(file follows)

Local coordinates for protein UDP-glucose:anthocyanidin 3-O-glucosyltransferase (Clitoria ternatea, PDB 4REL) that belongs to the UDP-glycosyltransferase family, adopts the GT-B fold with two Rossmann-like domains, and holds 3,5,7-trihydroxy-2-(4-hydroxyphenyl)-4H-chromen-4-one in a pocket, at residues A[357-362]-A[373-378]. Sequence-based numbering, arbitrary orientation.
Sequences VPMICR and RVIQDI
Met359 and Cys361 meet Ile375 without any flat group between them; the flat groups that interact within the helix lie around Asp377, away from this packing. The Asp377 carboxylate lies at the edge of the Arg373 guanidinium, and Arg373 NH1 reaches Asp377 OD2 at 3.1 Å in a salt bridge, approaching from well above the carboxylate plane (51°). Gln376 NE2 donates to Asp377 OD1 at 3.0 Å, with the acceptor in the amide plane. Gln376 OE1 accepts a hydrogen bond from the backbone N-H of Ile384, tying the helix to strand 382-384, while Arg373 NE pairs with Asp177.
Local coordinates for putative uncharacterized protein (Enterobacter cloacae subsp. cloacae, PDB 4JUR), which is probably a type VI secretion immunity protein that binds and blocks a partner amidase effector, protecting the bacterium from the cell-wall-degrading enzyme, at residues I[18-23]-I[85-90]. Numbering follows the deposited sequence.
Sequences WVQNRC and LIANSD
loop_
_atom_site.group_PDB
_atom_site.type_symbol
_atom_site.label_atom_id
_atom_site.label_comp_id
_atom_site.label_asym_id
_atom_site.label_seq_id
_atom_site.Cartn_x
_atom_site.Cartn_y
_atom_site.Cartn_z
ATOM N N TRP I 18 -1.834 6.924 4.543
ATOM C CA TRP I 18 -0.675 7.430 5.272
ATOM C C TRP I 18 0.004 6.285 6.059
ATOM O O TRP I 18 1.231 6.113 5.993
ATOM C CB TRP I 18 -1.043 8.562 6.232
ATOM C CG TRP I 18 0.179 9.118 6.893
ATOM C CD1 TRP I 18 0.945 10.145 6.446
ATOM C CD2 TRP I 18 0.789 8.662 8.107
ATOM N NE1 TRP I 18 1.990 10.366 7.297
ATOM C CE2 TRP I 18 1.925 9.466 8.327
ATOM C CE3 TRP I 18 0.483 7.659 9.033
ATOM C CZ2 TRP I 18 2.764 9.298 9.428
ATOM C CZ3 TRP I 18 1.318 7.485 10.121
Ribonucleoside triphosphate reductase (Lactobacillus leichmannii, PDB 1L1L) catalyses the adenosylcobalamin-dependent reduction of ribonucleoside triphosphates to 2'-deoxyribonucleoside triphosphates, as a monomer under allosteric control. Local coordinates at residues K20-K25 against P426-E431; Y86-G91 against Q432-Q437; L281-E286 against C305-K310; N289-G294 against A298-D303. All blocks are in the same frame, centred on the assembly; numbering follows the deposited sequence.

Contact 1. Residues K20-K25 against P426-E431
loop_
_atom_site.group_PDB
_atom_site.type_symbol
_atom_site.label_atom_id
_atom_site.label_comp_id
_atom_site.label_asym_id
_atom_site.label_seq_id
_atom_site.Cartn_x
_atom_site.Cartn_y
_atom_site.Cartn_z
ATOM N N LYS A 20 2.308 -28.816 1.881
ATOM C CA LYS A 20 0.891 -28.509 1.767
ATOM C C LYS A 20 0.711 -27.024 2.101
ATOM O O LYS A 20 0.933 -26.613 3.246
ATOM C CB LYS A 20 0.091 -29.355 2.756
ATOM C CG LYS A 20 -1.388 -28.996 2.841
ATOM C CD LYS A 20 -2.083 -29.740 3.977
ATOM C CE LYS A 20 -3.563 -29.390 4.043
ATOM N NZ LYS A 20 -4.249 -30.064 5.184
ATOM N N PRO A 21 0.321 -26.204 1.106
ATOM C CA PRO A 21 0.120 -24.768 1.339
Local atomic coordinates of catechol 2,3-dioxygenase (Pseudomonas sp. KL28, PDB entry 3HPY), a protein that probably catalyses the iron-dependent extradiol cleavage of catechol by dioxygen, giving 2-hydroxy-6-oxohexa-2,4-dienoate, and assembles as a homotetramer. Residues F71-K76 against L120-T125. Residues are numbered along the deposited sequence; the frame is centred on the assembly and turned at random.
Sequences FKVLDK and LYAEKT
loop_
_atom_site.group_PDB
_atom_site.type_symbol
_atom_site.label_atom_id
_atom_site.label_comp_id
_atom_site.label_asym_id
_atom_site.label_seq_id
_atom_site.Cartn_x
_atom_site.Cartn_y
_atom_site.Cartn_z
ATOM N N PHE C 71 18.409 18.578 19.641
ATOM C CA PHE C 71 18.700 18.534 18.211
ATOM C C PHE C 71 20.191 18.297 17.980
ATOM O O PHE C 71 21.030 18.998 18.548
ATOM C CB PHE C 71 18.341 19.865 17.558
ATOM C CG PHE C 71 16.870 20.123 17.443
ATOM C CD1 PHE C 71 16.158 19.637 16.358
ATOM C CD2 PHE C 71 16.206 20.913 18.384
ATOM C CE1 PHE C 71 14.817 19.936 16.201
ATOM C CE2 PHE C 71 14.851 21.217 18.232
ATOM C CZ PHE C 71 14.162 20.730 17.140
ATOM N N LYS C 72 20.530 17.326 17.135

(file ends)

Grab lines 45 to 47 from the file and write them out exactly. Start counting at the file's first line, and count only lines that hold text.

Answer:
ATOM C CB LYS A 20 0.091 -29.355 2.756
ATOM C CG LYS A 20 -1.388 -28.996 2.841
ATOM C CD LYS A 20 -2.083 -29.740 3.977